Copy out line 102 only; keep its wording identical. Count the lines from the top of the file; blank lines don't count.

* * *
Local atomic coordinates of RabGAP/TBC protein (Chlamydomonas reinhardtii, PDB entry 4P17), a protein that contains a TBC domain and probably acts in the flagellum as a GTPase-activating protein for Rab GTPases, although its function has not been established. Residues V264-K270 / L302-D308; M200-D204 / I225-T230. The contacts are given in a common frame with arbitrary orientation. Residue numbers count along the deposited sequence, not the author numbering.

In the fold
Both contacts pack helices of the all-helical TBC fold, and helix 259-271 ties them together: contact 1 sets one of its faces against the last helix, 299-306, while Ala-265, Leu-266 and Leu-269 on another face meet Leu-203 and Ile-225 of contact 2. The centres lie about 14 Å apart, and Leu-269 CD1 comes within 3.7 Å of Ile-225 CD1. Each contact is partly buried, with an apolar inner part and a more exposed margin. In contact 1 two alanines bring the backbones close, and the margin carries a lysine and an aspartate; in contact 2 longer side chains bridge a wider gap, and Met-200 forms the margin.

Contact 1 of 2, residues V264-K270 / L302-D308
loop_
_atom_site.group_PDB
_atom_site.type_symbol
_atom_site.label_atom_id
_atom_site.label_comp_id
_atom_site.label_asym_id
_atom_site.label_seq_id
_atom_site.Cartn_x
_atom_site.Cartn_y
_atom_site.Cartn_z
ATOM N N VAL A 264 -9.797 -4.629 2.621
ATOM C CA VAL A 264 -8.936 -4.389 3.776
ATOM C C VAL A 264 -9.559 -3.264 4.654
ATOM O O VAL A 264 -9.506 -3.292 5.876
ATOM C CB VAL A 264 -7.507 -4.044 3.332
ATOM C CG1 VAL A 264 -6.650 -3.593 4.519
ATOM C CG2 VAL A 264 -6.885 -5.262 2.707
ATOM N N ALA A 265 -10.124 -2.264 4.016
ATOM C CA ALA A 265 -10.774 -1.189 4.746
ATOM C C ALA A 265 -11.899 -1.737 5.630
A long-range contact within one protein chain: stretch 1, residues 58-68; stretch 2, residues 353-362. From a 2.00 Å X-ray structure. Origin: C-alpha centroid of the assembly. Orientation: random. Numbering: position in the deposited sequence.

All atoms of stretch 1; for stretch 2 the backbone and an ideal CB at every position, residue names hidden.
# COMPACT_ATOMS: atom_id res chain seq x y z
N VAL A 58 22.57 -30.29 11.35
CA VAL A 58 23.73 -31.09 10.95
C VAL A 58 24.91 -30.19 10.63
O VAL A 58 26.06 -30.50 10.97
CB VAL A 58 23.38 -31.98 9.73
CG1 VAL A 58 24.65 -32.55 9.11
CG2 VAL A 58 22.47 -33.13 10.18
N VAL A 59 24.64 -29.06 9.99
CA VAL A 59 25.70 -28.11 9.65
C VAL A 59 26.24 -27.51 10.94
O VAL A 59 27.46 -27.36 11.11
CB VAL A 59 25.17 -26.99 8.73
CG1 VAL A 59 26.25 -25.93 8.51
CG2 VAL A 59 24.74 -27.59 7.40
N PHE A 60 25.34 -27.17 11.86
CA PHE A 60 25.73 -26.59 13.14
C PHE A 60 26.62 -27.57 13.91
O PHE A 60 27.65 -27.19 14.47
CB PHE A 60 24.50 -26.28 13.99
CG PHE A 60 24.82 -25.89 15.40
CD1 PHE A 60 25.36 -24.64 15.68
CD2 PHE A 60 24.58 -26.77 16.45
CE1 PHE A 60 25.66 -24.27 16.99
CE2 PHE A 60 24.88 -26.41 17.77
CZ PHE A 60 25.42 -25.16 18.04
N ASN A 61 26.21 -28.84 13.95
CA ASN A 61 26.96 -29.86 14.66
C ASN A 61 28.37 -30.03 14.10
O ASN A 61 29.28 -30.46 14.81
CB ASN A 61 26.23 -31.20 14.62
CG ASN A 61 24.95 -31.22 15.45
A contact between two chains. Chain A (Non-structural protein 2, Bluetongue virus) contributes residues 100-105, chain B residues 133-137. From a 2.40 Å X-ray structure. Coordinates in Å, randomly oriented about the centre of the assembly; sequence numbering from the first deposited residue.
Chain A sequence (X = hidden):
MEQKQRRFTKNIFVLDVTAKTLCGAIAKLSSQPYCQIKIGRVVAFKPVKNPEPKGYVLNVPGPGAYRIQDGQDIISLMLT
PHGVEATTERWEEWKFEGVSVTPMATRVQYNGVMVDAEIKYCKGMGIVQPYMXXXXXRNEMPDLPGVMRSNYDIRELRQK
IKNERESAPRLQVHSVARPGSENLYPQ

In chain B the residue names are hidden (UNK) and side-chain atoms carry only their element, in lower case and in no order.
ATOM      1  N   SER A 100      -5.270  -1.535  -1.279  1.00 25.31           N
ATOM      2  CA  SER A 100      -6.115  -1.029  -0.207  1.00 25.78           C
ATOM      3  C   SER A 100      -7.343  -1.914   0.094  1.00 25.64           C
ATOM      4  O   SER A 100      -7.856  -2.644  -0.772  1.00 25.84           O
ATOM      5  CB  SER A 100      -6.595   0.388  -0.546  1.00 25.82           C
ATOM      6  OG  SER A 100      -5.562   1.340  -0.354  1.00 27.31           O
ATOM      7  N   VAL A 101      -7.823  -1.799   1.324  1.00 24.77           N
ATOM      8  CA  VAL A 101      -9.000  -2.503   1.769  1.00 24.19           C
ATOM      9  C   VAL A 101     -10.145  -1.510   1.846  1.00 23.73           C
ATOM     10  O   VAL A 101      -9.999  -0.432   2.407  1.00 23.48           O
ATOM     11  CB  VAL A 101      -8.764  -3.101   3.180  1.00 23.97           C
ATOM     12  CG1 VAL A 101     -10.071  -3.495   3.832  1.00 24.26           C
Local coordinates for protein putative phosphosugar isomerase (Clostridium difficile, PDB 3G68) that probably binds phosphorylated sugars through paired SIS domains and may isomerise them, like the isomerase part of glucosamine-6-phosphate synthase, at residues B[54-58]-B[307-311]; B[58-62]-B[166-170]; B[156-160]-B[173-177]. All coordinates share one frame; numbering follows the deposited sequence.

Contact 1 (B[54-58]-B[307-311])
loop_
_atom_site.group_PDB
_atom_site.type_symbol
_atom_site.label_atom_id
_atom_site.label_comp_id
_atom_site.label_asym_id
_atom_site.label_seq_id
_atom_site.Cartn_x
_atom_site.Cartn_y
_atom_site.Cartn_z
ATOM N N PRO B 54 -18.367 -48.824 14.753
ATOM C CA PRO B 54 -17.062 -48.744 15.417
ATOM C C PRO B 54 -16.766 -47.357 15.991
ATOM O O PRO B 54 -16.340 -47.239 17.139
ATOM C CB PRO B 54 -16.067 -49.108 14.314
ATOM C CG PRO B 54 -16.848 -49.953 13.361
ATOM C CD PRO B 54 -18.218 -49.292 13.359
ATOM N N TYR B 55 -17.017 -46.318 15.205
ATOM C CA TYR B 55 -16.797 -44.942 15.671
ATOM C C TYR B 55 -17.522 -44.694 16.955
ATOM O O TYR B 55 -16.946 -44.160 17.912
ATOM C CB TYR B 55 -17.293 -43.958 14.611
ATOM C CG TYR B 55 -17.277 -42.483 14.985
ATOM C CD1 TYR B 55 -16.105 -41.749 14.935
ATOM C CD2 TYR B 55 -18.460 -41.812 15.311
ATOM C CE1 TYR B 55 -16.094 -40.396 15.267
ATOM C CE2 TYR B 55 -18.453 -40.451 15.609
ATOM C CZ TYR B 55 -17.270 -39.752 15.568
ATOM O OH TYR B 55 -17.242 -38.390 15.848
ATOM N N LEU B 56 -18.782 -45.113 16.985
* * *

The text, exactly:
ATOM C CD1 TYR B 55 -16.105 -41.749 14.935